Thursday, October 30, 2008

Dusting off the blog

Why not? I sit around talking to myself all day. I might as well put things in writing.

The 11-year-old is mad at me. Why? Because I let the 9-year-old shave her legs this week. Now, before you start fanning your hankies and asking why a 9-year-old needs to shave her legs, let me introduce you to her parents: one mother who descended from hairy Eastern European stock, and a father with Brillo pad arms and legs. The kid didn't stand a chance.

Anyhow, the older one started lobbying for leg shaving in the fifth grade. I resisted, thinking she was much too young to take such a step. Plus, I remembered those horrible cuts from my own early shaving career, the ones that bled for hours and left stains around the tub. But enough people reminded me that it's not easy being a hairy girl, and this wasn't the proverbial hill to die on, so I gave in that spring. She actually took to the razor naturally and was quite pleased with her silky skin. Granted, there was that one morning when the bus was 15 minutes from arriving and she was still leisurely shaving her legs in the tub, but that was the exception.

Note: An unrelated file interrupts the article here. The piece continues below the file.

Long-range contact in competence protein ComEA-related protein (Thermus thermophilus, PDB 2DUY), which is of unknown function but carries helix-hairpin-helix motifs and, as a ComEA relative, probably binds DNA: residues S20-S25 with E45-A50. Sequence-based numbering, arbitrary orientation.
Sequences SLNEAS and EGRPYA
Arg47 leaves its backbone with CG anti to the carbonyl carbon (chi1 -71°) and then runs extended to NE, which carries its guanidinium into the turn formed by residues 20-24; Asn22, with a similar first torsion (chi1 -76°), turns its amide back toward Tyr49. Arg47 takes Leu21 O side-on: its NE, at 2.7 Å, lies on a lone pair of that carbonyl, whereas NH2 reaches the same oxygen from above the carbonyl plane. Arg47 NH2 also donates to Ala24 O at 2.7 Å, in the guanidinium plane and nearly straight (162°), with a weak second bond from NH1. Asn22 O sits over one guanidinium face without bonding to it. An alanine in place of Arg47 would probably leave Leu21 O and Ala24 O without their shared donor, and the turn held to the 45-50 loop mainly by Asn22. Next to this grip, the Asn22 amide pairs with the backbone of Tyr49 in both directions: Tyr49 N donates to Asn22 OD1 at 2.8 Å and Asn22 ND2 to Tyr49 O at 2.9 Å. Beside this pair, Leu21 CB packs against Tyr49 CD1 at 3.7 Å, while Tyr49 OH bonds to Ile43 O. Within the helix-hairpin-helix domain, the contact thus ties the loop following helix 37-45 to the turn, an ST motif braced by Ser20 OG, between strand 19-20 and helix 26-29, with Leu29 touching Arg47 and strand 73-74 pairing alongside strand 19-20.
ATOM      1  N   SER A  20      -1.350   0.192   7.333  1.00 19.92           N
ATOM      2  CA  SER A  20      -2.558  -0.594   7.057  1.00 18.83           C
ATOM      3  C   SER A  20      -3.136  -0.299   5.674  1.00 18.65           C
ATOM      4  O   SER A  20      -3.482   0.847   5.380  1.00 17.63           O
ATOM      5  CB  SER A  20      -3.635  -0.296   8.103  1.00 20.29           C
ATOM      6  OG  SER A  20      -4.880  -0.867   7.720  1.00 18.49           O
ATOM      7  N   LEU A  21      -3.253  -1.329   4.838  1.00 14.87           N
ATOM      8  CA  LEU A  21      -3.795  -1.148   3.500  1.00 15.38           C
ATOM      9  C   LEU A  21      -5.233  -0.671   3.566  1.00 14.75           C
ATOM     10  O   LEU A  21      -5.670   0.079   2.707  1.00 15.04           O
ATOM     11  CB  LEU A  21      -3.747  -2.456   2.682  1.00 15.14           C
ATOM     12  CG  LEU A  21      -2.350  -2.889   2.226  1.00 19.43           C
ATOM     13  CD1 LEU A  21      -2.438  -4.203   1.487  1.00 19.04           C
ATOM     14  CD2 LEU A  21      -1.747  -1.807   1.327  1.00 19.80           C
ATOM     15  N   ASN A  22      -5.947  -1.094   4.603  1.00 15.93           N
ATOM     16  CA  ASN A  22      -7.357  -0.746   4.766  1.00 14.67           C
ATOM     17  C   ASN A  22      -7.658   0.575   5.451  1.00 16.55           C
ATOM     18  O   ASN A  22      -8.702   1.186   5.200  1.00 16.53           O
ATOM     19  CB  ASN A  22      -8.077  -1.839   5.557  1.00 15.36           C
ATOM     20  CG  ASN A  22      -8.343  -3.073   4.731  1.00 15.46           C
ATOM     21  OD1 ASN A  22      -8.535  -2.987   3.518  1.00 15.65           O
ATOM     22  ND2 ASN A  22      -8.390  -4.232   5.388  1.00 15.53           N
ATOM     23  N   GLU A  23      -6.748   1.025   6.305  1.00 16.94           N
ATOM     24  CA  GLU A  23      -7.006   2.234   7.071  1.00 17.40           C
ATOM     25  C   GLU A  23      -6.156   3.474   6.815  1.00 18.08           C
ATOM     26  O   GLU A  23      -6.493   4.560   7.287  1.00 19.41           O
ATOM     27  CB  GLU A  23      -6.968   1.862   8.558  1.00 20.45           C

Still, the younger one is a full year and grade younger than the older one when I let her start shaving. Granted, she's the hairiest one of our bunch, but even I admit I would have never considered letting the older one shave this early.

There's a lesson here, and I fear it will be repeated many times during the next six to eight years: The older child does things first. The younger does things earlier. No, it's not fair. Guess what? Life isn't fair. That's another line that will be repeated for years.

Guess what else? After the older one threw her fit over the unfairness of it all, she went to her own tub to shave her own legs. But somehow, her common sense button turned off and she wound up sitting on the razor, causing it to slide a couple of nice cuts into her precious baby skin. She bled for hours and left stains around the tub - stains that I need to clean. In the end, life isn't going to be fair, and in the end, Mom's the one cleaning around the tub.